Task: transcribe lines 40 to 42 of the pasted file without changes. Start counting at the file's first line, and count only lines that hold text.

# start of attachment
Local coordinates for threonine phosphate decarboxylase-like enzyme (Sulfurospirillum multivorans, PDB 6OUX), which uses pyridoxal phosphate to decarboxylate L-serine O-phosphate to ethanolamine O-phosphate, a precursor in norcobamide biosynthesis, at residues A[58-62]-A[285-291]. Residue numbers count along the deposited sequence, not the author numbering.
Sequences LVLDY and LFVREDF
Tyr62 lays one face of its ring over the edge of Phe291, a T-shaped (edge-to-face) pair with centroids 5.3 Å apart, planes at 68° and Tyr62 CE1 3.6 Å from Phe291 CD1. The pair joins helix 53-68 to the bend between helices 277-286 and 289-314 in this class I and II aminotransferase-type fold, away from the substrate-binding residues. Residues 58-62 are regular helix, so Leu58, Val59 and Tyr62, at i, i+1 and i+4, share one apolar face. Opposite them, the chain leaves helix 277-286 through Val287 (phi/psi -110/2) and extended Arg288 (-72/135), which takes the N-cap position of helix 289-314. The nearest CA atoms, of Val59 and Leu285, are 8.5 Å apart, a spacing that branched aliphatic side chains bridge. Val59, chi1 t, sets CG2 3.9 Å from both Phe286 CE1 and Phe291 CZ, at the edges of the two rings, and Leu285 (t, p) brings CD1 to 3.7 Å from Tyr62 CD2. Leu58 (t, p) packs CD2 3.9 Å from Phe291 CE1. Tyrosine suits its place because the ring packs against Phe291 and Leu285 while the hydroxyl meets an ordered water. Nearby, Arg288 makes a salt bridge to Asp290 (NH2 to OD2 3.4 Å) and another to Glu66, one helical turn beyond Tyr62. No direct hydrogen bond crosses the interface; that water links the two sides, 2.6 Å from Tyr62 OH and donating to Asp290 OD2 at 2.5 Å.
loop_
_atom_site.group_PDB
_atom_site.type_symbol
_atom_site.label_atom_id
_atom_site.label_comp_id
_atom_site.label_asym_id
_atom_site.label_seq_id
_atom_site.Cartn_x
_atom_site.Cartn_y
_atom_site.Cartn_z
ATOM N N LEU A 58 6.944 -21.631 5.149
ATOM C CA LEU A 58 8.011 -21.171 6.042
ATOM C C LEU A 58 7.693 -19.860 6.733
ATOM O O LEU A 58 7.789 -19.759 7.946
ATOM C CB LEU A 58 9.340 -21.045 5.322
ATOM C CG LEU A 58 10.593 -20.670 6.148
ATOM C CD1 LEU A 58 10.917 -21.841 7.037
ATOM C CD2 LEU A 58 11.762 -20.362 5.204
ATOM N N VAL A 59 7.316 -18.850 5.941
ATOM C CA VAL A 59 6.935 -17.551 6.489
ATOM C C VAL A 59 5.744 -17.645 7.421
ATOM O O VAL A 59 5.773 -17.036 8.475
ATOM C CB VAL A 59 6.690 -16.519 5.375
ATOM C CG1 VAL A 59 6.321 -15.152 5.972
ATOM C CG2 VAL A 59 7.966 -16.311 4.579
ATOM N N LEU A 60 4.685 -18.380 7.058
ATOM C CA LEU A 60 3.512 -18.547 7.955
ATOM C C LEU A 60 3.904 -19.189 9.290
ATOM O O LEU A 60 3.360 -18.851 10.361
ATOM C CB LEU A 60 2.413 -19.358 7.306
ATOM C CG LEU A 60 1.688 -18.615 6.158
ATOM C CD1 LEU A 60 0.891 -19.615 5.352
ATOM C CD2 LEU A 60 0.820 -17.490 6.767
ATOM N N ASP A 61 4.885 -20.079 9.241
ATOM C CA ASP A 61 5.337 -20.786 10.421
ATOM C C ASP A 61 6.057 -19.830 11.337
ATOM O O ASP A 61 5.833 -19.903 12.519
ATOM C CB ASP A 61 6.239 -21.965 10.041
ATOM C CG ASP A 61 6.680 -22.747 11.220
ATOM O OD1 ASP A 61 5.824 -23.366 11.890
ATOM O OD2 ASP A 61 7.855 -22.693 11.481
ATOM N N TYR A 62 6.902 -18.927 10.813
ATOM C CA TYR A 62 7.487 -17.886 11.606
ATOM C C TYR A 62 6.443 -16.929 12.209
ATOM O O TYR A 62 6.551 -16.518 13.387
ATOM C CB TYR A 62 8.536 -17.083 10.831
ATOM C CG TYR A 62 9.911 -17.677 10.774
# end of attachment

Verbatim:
ATOM O O ASP A 61 5.833 -19.903 12.519
ATOM C CB ASP A 61 6.239 -21.965 10.041
ATOM C CG ASP A 61 6.680 -22.747 11.220